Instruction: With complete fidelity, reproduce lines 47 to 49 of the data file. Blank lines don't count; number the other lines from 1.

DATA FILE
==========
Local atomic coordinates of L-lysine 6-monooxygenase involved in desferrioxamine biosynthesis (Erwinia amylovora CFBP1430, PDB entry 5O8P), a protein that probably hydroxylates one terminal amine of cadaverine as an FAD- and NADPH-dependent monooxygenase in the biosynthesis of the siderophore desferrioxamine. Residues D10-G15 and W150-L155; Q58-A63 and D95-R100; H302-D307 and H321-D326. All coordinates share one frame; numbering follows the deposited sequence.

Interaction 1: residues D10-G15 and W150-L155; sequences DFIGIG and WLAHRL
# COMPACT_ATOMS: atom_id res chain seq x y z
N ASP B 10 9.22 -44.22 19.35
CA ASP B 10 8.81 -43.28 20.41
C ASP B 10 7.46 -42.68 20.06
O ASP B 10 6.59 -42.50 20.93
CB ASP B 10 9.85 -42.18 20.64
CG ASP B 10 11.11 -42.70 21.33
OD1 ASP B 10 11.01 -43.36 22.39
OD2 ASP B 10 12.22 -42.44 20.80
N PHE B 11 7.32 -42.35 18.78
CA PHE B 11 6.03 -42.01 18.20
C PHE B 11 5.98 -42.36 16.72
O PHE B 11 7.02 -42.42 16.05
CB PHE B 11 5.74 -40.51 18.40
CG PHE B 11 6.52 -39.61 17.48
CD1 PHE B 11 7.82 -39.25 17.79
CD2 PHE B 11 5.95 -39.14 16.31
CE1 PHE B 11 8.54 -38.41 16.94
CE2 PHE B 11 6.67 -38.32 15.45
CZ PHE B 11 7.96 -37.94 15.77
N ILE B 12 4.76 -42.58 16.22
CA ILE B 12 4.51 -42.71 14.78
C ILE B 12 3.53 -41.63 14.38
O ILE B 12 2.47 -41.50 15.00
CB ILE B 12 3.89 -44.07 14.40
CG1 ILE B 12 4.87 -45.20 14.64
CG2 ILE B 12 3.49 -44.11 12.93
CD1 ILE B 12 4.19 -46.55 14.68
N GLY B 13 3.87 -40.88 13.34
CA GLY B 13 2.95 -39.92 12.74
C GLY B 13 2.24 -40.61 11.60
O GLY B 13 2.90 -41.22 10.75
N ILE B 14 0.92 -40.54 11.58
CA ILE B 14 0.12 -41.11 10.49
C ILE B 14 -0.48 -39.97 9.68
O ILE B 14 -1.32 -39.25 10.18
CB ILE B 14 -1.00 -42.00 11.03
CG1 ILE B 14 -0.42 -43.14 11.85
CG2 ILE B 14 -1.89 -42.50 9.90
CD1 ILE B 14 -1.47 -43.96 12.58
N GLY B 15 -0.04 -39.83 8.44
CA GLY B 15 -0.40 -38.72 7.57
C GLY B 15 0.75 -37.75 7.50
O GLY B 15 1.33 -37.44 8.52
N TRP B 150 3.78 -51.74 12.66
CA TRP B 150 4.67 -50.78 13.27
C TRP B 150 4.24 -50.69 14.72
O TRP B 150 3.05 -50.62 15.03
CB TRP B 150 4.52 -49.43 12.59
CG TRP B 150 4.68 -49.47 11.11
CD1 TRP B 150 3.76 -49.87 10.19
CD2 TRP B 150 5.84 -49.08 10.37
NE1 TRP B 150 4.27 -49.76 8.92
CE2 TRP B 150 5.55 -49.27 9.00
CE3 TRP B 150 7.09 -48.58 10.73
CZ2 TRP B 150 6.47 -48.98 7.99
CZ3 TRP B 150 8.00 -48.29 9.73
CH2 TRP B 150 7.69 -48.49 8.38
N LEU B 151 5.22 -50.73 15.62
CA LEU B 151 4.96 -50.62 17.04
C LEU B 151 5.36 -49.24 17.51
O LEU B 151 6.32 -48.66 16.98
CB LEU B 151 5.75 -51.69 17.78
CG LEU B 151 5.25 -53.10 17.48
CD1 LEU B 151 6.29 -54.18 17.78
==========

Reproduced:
N TRP B 150 3.78 -51.74 12.66
CA TRP B 150 4.67 -50.78 13.27
C TRP B 150 4.24 -50.69 14.72